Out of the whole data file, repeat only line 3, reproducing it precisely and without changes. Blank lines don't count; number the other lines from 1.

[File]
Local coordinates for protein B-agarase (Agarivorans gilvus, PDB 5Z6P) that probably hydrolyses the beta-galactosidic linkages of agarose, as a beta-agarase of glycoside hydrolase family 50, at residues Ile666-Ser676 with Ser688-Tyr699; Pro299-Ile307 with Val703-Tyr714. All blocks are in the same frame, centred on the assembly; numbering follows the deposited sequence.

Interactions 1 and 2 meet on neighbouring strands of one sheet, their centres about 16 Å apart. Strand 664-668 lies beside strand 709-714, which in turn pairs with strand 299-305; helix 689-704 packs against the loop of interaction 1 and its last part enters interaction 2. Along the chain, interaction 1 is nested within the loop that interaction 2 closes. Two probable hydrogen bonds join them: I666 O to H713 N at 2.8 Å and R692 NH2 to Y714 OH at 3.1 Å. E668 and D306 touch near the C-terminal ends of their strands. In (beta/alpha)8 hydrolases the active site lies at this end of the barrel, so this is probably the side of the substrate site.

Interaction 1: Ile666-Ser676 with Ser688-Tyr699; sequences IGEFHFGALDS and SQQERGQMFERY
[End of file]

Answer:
Interaction 1: Ile666-Ser676 with Ser688-Tyr699; sequences IGEFHFGALDS and SQQERGQMFERY